Non-Muslim Divorce Law in UAE: What You Need to Know?

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February 1, 2023, marks the enforcement of a new personal law for non-Muslims in the UAE, namely, Federal Decree-Law No. 41 of 2022, on Civil Personal Status (Non-Muslim Personal Status Law). The federal law follows in the footsteps of Abu Dhabi’s Non-Muslim Personal Status Law which has proved to be efficient in dealing with personal matters of non-Muslim citizens and residents of Abu Dhabi. The federal personal status law seeks to cover the non-Muslim population of the entire country.

What is the scope of application of the new federal personal status law?

Article 1 of Federal Decree-Law No. 41 of 2022 governs the following:

  1. Non-Muslim citizens of the UAE
  2. Non-Muslim expatriates and residents of the UAE, unless one of them insists that the law of their own country be applied in matters related to marriage, divorce, inheritance, wills, and proof of parentage.

Which type of matters are exclusively dealt with in the new law?

The new law expressly recognizes civil marriage contracts, exception from family guidance mediation, equal rights and duties for women, divorce and alimony, child custody and proof of parentage, inheritance, and wills.

What does the new law say on matters of divorce?

Either spouse can file for divorce, as provided by Article 7 of the new law. The request for divorce need not be justified, nor any damage be proved. The respective court will pronounce divorce after notification to the other party.

How will alimony be determined under the new law?

When a divorced woman files for alimony and the marriage contract does not say anything in terms of alimony or other financial arrangements, the same will fall upon the discretion of the judge. The judge will decide alimony based on the following factors, as per Article 9 of the new law:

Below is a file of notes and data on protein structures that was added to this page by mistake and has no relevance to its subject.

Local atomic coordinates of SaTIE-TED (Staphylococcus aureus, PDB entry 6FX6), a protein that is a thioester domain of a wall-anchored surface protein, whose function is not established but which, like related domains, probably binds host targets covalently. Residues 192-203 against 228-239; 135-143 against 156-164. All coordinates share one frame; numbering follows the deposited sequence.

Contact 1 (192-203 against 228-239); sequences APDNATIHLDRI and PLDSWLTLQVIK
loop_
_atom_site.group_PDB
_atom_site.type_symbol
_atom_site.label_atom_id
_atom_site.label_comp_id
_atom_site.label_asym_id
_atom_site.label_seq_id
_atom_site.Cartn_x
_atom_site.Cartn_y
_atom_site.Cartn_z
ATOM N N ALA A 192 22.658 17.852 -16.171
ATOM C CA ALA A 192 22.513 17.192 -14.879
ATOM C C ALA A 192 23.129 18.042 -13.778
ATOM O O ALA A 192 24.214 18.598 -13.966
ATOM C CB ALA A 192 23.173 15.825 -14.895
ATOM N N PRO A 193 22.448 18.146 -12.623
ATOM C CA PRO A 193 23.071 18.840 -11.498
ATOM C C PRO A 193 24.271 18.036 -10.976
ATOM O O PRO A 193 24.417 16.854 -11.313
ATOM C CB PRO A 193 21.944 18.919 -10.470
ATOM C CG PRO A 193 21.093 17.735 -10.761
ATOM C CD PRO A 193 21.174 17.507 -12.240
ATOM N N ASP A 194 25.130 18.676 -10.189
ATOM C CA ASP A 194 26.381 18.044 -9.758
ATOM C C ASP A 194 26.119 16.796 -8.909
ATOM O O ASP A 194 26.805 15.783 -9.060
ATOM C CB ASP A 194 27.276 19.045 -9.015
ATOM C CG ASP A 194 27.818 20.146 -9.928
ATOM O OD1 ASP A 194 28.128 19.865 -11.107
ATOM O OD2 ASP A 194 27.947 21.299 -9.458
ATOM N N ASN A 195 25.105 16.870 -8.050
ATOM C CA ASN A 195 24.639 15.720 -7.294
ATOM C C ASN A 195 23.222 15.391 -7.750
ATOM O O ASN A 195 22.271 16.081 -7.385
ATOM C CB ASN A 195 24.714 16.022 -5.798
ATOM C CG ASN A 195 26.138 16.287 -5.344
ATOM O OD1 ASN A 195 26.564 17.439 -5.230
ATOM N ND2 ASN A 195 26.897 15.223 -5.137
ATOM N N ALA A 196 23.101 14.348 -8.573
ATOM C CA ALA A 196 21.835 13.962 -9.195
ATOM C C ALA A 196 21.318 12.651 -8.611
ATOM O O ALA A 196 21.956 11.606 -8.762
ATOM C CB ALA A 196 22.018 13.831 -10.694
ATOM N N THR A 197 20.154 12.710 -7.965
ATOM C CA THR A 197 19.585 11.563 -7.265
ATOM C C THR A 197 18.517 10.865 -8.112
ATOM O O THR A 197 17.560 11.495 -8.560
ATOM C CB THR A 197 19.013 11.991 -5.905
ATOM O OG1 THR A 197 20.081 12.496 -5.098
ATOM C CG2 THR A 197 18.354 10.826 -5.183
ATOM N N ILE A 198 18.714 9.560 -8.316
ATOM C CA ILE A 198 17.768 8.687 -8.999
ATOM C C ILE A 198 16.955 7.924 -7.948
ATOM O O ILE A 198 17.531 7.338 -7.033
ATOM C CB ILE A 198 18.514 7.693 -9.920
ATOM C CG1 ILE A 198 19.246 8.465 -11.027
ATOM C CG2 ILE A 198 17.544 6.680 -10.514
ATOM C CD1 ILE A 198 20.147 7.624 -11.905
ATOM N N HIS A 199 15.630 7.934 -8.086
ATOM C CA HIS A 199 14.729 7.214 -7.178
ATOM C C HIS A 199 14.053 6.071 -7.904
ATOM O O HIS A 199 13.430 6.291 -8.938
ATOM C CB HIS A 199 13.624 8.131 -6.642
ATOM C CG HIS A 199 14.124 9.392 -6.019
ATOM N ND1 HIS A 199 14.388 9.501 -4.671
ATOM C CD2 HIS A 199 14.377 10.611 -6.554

1. Number of years of the marriage
  2. Age of the wife
  3. Financial status of each spouse
  4. Husband’s contribution to the divorce
  5. Compensation paid by either of the spouses in lieu of damage inflicted on the other
  6. Financial loss suffered by either spouse as a result of unilateral divorce
  7. Whether the mother is diligent towards children

The alimony will be forfeited if:

  1. The woman marries another man
  2. The custody of the children with the mother ends

Who can take custody of children after divorce?

As per the new law, custody of children is a right granted to both the father and the mother equally, as well as it is a right of the children to have both parents raise them, to minimize the psychological effect of divorce on them (Article 10).

The primary rule in terms of custody is that the father and the mother shall have joint custody over the children. However, the court may maintain an application by either party:

  1. Of granting custody to whoever is capable of achieving the best interests of the child, or
  2. Seeking to waive the right of custody, or
  3. Excluding the other party and forfeiting the right to custody because of non-eligibility, danger of such custody, or the party failing to perform their duties.

In cases where joint custody is disputed, the court will have discretion in the decision, keeping in mind the best interests of the child. Overall, the new law is a welcoming gesture in the adoption of international best practices.

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